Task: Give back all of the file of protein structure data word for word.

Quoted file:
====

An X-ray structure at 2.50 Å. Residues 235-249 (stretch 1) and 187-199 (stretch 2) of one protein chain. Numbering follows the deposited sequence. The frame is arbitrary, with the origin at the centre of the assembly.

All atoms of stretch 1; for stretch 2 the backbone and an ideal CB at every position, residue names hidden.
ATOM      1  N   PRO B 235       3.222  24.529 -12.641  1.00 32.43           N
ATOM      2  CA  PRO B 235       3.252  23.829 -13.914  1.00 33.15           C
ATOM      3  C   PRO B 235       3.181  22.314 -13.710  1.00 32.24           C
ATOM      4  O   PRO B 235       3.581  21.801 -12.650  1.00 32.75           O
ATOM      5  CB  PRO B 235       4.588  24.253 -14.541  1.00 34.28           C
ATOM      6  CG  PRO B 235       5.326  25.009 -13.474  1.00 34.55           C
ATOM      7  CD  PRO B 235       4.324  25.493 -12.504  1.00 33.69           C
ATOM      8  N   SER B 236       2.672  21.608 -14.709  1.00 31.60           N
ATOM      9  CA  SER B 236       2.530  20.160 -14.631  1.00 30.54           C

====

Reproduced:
An X-ray structure at 2.50 Å. Residues 235-249 (stretch 1) and 187-199 (stretch 2) of one protein chain. Numbering follows the deposited sequence. The frame is arbitrary, with the origin at the centre of the assembly.

All atoms of stretch 1; for stretch 2 the backbone and an ideal CB at every position, residue names hidden.
ATOM      1  N   PRO B 235       3.222  24.529 -12.641  1.00 32.43           N
ATOM      2  CA  PRO B 235       3.252  23.829 -13.914  1.00 33.15           C
ATOM      3  C   PRO B 235       3.181  22.314 -13.710  1.00 32.24           C
ATOM      4  O   PRO B 235       3.581  21.801 -12.650  1.00 32.75           O
ATOM      5  CB  PRO B 235       4.588  24.253 -14.541  1.00 34.28           C
ATOM      6  CG  PRO B 235       5.326  25.009 -13.474  1.00 34.55           C
ATOM      7  CD  PRO B 235       4.324  25.493 -12.504  1.00 33.69           C
ATOM      8  N   SER B 236       2.672  21.608 -14.709  1.00 31.60           N
ATOM      9  CA  SER B 236       2.530  20.160 -14.631  1.00 30.54           C